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Thursday, June 16, 2016

Beech tree killer still unknown, UPDATE

A forest of young American beech, Fagus grandifolia, withering under the attack of an as-yet unknown plant disease. Lake County, Ohio.

Just over two years ago, I wrote about a mysterious affliction that was decimating American beech trees in parts of northeastern Ohio. You can read that post RIGHT HERE. It was brought to my attention by John Pogacnik, biologist with Lake County Metroparks.

Last week, John reported with an update, and the news is not good. Experts remain stymied as to the cause of the affliction, which seems to be spreading. All of the photos, and much of the text (lightly edited) that follows, is from John. Read on, and then see recent photos of affected trees following the text. All photos, I believe, were taken recently in Lake County, Ohio.

"Basically experts have been looking at it for three years now and cannot nail down a cause.  They have studied the roots, leaves, buds, and branches, but cannot find anything.  They see problems, but they appear to be there because the trees are dying or stressed and are not the cause.  Holden Arboretum has a project where they are carefully studying affected trees to document how the disease is spreading.  The Ohio Division of Forestry and US Forest Service will use this information and what I have compiled to apply for a grant to hire a grad student to study it full time.  I think that may be the way to go. 

We have parks like Hell Hollow where 100% of the beech are affected.  I am seeing some prime breeding bird habitat changing drastically.  What once were dense shady stands of beech and hemlock are now becoming open and sunny.  I am seeing a decline in some of the hemlock nesting species already.  Hell Hollow has thousands of beech and I cannot find any that are not affected.  To give you an idea on how fast it spreads, at Chapin Forest I found three affected trees in 2014.  In 2015 about 25% of the trees showed signs of the disease.  This year at least 70% of the trees are affected and some are really looking bad.

It appears that the disease shows up first as a few striped leaves.  It might be just on the tip of a single branch.  My guess is that in the winter it goes down into the roots and the following year all the trees in the clone are affected.  In smaller trees later stages of the disease will have only a few leaves that are at the tips of the branches and these leaves are curled up and contorted.  There are typically unopened buds on the branches.  The trees typically do not drop the leaves until fall or winter.  The leaves come out of the buds all contorted.  They look dead upon opening in May.  The leaves and trees do not get worse later in the year.  Large trees appear to be dying from the bottom up.

 It appears it originated from somewhere in the south end of the central part of Lake County.  Spread has been very rapid to the east and slowly to the west.  This tells me it is probably wind driven.  What scares me is unlike with the ash borer that leaves some trees untouched, this affects every tree.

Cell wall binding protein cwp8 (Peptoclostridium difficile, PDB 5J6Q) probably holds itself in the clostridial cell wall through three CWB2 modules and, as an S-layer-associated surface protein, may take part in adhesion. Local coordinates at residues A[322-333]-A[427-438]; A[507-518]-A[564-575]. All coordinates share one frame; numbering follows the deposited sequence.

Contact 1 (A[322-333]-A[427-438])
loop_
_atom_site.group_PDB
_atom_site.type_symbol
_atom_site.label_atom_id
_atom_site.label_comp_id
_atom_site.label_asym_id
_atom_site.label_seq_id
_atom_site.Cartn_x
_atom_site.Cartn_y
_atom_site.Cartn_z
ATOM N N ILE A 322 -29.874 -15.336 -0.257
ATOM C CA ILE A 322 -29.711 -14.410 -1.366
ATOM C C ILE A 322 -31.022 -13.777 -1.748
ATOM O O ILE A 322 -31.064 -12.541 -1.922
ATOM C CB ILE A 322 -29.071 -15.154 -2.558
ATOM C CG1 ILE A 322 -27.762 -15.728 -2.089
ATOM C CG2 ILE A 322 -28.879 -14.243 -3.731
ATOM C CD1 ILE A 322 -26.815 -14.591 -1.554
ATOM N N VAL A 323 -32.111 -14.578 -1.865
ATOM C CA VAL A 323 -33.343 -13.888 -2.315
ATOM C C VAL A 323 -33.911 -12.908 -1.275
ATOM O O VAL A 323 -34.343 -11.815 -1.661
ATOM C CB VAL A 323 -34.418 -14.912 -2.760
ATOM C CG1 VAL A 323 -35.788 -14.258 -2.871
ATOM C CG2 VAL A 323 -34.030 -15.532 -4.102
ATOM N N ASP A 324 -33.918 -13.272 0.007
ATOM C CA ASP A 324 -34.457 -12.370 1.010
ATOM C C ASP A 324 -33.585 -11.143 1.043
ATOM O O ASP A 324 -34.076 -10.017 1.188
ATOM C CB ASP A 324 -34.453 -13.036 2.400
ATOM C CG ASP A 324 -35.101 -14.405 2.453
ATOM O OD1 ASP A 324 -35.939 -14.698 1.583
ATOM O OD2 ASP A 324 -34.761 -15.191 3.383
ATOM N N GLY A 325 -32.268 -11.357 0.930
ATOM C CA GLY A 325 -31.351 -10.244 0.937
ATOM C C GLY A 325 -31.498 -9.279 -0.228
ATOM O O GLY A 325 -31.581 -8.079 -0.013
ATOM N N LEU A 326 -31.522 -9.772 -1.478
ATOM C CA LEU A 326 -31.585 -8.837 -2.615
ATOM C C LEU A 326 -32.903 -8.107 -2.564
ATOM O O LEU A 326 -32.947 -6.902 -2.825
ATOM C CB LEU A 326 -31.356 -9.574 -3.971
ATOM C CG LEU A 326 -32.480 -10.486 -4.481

Things to look at identifying the disease are the striped leaves.  They are best seen looking up into the crown.  Anthracnose can look somewhat similar, but lacks the striping.  The leaves also remain on the branches through summer.  They do not drop and get replaced by new leaves as in anthracnose.

I’ve attached shots showing the upper and lower surfaces of the striped leaves, latter stages of the disease, and what some of the affected areas look like.

Unfortunately for us, this is just the tip of the iceberg.  We also have emerald ash borer going through.  We also have something killing sassafras.  This might be from an Asian ambrosia beetle.  We have elongate hemlock scale at Chapin Forest and Penitentiary Glen that will end up killing hemlocks.  This is the first “wild” occurrence in Ohio. 

I am also seeing large areas of dying trees that may be a result of Armillaria fungus.  At Penitentiary Glen there is an area almost 5 acres in size that is spreading outward.  These areas are kind of interesting though.  They occur in wet areas where there are seeps.  The open sunlight and rich soil increases plant growth causing a lush growth of grasses, sedges, and forbs.  The open light attracts things like red damsels, spiketails, and wetland butterflies.  Some of the oaks that are dying are 100-150 years ago.  There some amazing ecological changes going on here.  I think the extremes in weather due to climate change are stressing out the trees making them more susceptible.  Add to that the earthworms which are rapidly also getting worse and you have a an ecological disaster."

Affected newly emerged leaves

Heavily affected leaves

Underside of leaf

Upperside of leaf

Heavily affected young American beech grove

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Tuesday, June 14, 2016

A dangerous flower-stalker

The Amen of Nature is always a flower.
--Oliver Wendell Holmes

The ivory flowers of White Milkweed, Asclepias variegata, are irresistible to pollinating insects. And photographers.

I had a great day last Sunday down in Shawnee State Forest, birding with Carl and Karen Winstead. We found many species of birds, with good looks at choice feathered bits such as Cerulean, Kentucky, and Worm-eating warblers. Lots of plants, butterflies, dragonflies and other elements of natural history, too.

After the Winsteads and I parted ways in late afternoon, I took the long way out of the forest, stopping to shoot some interesting subjects, mostly plants and insects. And is often the case when loitering around insect-rich plant life, I was witness to a kill by a spectacular flower-stalking insect that hunts other insects.